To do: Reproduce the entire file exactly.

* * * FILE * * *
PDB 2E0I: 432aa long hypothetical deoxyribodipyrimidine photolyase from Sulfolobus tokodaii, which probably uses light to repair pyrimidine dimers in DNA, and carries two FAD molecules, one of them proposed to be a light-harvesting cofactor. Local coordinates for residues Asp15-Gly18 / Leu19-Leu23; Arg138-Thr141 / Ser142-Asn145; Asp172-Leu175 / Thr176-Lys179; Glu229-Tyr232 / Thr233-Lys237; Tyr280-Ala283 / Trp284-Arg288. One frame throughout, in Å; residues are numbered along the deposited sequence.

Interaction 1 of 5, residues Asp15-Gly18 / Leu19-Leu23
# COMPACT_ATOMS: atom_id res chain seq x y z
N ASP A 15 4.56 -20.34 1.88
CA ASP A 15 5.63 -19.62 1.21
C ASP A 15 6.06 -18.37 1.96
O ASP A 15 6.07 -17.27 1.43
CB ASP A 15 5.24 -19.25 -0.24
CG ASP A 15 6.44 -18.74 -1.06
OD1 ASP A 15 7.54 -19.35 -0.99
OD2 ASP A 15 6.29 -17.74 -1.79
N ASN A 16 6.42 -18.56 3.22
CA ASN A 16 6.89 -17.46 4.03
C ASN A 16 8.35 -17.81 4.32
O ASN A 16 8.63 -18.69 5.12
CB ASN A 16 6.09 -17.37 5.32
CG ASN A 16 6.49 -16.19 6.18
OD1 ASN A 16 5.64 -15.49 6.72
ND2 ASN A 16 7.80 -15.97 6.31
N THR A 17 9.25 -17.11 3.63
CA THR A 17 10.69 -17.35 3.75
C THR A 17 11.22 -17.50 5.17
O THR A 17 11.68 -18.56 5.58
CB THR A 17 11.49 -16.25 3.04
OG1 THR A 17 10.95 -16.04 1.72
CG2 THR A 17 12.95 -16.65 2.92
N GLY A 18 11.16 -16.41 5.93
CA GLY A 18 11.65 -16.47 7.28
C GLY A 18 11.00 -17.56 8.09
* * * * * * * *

PDB 2E0I: 432aa long hypothetical deoxyribodipyrimidine photolyase from Sulfolobus tokodaii, which probably uses light to repair pyrimidine dimers in DNA, and carries two FAD molecules, one of them proposed to be a light-harvesting cofactor. Local coordinates for residues Asp15-Gly18 / Leu19-Leu23; Arg138-Thr141 / Ser142-Asn145; Asp172-Leu175 / Thr176-Lys179; Glu229-Tyr232 / Thr233-Lys237; Tyr280-Ala283 / Trp284-Arg288. One frame throughout, in Å; residues are numbered along the deposited sequence.

Interaction 1 of 5, residues Asp15-Gly18 / Leu19-Leu23
# COMPACT_ATOMS: atom_id res chain seq x y z
N ASP A 15 4.56 -20.34 1.88
CA ASP A 15 5.63 -19.62 1.21
C ASP A 15 6.06 -18.37 1.96
O ASP A 15 6.07 -17.27 1.43
CB ASP A 15 5.24 -19.25 -0.24
CG ASP A 15 6.44 -18.74 -1.06
OD1 ASP A 15 7.54 -19.35 -0.99
OD2 ASP A 15 6.29 -17.74 -1.79
N ASN A 16 6.42 -18.56 3.22
CA ASN A 16 6.89 -17.46 4.03
C ASN A 16 8.35 -17.81 4.32
O ASN A 16 8.63 -18.69 5.12
CB ASN A 16 6.09 -17.37 5.32
CG ASN A 16 6.49 -16.19 6.18
OD1 ASN A 16 5.64 -15.49 6.72
ND2 ASN A 16 7.80 -15.97 6.31
N THR A 17 9.25 -17.11 3.63
CA THR A 17 10.69 -17.35 3.75
C THR A 17 11.22 -17.50 5.17
O THR A 17 11.68 -18.56 5.58
CB THR A 17 11.49 -16.25 3.04
OG1 THR A 17 10.95 -16.04 1.72
CG2 THR A 17 12.95 -16.65 2.92
N GLY A 18 11.16 -16.41 5.93
CA GLY A 18 11.65 -16.47 7.28
C GLY A 18 11.00 -17.56 8.09